In the first major league game I ever saw, back in the mid-1960s, the two players I distinctly recall seeing were Cubs' outfielder Ernie Banks and their third baseman Ron Santo. The latter passed away at the age of 70, after suffering from diabetes that resulted in his legs being amputated. He was chosen for the All-Star game nine times. During his 14 years with the Cubs and one year with the White Sox, Santo had 2,254 hits, including 354 home runs. See MLB.com. In today's Washington Post, historian David Maraniss had fond memories of how his father's spirits were lifted by Santo's ironic shtick as a broadcast commentator for the Cubs, helping to "ease the pain" of fans who were used to their team blowing big leads. Only a Cubs fan or a relative of a Cubs fan would understand.
Actually, it's just a minor tweak. I made some changes to the Citi Field diagram, including the change in the bullpens made prior to the 2010 season. During the inaugural 2009 season, the bullpens were parallel to the right field fence, with the rear one tucked beneath the bridge, but now they are diagonal, with both of them extending beneath that bridge. Another notable change to the diagram is the depiction of the upper deck, which is now considered as a single deck even though the upper and lower portions are separated by stairways. It's the same situation in most of the new stadiums, in which the upper-level concourses are open to the field. Because there is no overhang and easy access from the upper level to the lower level of the upper deck at Citi Field, I think it is more appropriate to consider them as one deck, but I have retained a solid black line to denote the height discontinuity, and a broad pale strip to denote the lateral aisle. One new feature (not yet displayed on the Citi Field page) is the "full size" (i.e., not truncated) diagram, which in this case is humongous. Click on the thumbnail image below to see what I mean:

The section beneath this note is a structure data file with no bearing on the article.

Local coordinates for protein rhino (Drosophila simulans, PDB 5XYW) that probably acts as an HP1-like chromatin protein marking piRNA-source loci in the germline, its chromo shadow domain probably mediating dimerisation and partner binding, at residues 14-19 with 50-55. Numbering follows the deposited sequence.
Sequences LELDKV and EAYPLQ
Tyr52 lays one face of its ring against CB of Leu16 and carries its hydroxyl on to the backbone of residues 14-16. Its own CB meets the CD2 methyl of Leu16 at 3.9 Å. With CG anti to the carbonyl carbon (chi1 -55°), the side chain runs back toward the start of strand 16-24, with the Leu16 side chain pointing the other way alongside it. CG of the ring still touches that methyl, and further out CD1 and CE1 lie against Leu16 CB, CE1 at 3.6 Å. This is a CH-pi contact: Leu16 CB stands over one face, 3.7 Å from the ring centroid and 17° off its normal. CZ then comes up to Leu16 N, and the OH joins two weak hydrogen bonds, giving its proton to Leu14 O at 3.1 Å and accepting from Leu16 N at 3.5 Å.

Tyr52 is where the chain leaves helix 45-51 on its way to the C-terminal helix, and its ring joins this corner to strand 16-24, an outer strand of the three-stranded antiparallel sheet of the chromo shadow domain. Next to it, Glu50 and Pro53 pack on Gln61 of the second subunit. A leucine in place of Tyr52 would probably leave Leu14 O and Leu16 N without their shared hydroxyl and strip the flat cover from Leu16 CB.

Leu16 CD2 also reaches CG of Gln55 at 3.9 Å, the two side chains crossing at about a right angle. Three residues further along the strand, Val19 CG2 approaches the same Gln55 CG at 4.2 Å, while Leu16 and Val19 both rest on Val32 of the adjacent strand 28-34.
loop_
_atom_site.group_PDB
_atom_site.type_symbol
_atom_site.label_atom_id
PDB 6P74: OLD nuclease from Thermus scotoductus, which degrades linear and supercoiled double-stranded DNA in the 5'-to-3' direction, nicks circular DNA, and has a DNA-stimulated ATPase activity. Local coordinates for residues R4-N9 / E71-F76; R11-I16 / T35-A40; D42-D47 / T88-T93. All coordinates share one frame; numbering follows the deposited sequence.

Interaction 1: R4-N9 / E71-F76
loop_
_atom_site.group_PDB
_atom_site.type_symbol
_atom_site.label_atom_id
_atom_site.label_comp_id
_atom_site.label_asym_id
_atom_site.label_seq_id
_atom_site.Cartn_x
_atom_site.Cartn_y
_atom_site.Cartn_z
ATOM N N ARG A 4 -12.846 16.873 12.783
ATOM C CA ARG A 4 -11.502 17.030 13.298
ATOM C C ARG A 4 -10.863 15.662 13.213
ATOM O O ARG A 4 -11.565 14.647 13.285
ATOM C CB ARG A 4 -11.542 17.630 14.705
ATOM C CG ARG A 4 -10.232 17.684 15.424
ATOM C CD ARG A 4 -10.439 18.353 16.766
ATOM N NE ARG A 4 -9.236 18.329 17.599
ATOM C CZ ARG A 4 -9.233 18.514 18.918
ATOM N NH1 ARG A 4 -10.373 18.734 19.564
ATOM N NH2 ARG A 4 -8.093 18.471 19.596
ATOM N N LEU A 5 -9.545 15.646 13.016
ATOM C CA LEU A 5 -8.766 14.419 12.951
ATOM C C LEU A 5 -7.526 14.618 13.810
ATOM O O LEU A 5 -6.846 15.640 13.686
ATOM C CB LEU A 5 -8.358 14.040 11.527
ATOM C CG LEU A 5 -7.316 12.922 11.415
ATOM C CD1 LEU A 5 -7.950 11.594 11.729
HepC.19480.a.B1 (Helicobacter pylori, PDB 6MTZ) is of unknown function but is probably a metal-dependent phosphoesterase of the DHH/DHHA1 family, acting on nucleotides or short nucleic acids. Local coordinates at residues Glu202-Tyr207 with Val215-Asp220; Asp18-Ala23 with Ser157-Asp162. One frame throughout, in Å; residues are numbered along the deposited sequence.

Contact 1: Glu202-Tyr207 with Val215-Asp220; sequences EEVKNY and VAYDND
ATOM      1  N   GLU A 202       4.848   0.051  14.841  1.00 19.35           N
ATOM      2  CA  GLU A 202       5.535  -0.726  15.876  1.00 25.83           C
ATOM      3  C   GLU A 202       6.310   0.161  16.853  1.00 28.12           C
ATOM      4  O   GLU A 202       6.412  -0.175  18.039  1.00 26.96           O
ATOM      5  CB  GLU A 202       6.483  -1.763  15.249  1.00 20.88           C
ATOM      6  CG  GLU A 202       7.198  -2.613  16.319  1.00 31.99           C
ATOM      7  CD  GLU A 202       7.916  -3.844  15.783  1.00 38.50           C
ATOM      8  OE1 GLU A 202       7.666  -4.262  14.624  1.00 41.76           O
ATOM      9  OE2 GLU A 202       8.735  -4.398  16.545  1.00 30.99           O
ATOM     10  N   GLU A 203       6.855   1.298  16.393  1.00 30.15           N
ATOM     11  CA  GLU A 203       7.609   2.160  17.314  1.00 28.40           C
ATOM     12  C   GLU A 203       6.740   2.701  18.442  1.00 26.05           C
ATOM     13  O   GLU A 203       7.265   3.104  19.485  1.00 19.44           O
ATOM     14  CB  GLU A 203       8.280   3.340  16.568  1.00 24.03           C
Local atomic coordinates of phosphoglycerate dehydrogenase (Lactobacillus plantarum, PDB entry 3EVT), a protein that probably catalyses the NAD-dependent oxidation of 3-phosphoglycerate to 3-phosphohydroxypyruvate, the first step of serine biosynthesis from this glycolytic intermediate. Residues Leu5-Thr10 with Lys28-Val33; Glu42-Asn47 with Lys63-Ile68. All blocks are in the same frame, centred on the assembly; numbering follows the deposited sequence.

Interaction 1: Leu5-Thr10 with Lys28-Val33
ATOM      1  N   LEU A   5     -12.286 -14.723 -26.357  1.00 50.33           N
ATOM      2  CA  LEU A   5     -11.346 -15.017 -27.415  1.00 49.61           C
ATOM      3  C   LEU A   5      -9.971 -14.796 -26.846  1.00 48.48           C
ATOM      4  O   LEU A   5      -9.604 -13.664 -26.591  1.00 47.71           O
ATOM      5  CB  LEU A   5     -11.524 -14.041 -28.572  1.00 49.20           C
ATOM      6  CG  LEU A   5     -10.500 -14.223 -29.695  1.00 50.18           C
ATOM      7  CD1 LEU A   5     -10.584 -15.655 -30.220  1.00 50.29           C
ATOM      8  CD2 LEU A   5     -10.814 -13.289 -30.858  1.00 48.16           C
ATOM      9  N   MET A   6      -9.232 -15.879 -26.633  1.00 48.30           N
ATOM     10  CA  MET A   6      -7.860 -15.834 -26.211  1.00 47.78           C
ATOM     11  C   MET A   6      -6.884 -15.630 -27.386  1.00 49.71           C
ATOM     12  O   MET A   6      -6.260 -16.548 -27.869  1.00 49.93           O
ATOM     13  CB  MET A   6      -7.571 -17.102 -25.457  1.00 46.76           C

Several other "minor tweaks" are in the works, as well as some major revisions...
Mike Zurawski informs me that there probably won't be a [referendum on the] stadium proposal in the March 8 elections in San Jose, because the Oakland Athletics have not yet been granted permission to relocate there. (The city has been considered Giants' territory, raising issues of compensation, much like what happened when they were trying to relocate the Montreal Expos to Washington.) It sounds to me like the grand poobahs of MLB are stalling, as usual. [In Oakland,] meanwhile, about 200 Athletics fans showed up for meeting of the city planning commission, which is considering a possible stadium near Jack London Square on the waterfront. See sfgate.com.
Bruce Orser came across some old newspaper articles that clear up some of the mysteries surrounding some of the early modifications to Griffith Stadium, where the Washington Senators (a.k.a. Nationals) used to play. With his help, I have also narrowed down some of the remaining discrepancies on Wrigley Field, and I hope to get those diagrams finalized in the near future as well.
Eddie Rossman asked me to identify the stadium in the background of a 1959 Topps Al Kaline baseball card that he recently obtained. I could tell right away that it was Yankee Stadium, but like him, I was surprised that the seats were green when the photo was taken. There just aren't many old color photos of Yankee Stadium.
I've had a few other inquiries and am doing my best to keep up with answering them. I've been under the proverbial weather recently, but am doing better now. Thanks to everyone for your continued interest!